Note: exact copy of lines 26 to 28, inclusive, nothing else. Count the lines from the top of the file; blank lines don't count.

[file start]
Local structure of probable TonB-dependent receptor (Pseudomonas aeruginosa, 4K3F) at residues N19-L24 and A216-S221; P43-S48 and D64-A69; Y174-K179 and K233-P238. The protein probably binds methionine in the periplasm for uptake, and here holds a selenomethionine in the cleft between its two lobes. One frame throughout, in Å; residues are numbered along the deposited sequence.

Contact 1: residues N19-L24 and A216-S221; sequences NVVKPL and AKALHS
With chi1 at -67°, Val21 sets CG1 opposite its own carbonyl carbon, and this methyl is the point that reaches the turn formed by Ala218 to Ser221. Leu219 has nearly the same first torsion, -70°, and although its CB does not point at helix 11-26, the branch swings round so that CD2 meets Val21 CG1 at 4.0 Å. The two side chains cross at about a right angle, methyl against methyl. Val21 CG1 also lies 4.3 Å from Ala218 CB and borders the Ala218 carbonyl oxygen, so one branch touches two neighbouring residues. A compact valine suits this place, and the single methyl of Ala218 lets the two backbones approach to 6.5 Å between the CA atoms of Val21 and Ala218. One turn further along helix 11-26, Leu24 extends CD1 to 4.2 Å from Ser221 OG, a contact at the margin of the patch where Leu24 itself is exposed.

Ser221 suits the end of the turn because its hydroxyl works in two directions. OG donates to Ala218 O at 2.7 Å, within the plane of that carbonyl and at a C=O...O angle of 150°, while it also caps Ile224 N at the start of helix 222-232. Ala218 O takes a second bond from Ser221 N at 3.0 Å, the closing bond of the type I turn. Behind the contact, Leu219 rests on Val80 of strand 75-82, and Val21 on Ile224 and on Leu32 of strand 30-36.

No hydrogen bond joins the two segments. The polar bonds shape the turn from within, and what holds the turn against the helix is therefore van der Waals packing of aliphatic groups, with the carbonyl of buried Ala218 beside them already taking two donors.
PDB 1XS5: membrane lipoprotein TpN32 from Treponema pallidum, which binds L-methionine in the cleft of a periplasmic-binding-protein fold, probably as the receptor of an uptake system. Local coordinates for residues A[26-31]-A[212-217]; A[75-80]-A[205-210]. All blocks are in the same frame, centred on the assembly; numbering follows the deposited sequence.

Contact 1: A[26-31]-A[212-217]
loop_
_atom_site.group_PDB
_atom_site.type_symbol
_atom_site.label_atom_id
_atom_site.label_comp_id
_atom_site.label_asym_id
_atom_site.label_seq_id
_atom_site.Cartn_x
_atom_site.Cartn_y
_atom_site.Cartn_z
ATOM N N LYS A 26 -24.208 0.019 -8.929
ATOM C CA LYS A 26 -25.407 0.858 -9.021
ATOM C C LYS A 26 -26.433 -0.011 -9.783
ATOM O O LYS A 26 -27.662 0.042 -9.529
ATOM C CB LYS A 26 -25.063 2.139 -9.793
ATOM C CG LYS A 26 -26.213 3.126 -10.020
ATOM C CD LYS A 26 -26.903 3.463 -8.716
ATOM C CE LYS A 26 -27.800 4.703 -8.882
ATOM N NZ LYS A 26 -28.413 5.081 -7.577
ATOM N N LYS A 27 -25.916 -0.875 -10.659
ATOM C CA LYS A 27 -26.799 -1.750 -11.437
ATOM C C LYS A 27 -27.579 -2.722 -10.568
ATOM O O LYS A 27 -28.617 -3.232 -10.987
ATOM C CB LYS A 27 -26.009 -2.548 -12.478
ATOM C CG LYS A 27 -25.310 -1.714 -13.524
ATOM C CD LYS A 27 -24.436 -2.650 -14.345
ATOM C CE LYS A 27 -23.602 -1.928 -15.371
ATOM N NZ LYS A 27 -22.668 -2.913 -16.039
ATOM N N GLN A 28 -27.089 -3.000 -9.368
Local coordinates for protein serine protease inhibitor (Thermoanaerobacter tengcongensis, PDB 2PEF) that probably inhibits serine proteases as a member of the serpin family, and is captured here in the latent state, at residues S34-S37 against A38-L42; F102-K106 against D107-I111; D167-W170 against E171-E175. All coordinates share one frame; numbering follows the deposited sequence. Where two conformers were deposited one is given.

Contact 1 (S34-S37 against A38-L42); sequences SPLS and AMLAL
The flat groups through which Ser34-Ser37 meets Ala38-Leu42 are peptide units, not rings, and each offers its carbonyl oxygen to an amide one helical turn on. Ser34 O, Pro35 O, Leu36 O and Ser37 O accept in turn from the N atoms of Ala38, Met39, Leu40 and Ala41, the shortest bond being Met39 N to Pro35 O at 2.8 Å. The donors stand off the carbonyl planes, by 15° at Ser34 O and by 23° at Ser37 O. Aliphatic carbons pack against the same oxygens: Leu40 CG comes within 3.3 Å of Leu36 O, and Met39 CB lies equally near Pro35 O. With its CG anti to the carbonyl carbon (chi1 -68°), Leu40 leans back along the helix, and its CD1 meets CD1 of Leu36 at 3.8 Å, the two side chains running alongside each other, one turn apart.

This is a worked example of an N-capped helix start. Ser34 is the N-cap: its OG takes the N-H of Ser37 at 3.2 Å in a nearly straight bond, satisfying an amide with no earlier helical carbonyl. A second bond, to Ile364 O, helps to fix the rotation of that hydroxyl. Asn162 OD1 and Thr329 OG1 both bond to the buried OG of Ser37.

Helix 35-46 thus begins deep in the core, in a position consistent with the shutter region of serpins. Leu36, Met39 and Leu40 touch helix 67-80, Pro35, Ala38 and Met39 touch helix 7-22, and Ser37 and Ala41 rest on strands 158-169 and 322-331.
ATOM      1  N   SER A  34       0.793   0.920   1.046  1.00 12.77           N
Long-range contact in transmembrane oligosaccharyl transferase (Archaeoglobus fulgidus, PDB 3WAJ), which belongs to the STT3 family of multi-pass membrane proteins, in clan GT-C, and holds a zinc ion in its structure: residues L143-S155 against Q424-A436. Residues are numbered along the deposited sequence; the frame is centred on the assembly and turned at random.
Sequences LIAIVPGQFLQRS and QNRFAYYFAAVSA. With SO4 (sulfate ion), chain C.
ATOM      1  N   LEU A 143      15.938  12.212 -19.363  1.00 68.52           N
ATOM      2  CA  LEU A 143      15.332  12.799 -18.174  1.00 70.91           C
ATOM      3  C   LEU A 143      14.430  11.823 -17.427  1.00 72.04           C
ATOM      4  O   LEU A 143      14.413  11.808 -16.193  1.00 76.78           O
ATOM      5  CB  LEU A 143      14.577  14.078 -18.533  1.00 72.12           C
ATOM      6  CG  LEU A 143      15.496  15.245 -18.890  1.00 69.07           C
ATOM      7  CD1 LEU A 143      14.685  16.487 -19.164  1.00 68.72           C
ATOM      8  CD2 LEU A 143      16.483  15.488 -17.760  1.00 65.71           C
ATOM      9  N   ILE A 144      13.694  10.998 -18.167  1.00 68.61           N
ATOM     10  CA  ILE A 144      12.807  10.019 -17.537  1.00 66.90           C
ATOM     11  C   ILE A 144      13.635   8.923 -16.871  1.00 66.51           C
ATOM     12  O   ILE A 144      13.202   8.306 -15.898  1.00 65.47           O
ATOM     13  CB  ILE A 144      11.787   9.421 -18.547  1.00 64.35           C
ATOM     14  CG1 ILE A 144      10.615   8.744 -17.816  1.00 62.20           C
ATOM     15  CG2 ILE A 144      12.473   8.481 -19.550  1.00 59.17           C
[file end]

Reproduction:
ATOM N NZ LYS A 26 -28.413 5.081 -7.577
ATOM N N LYS A 27 -25.916 -0.875 -10.659
ATOM C CA LYS A 27 -26.799 -1.750 -11.437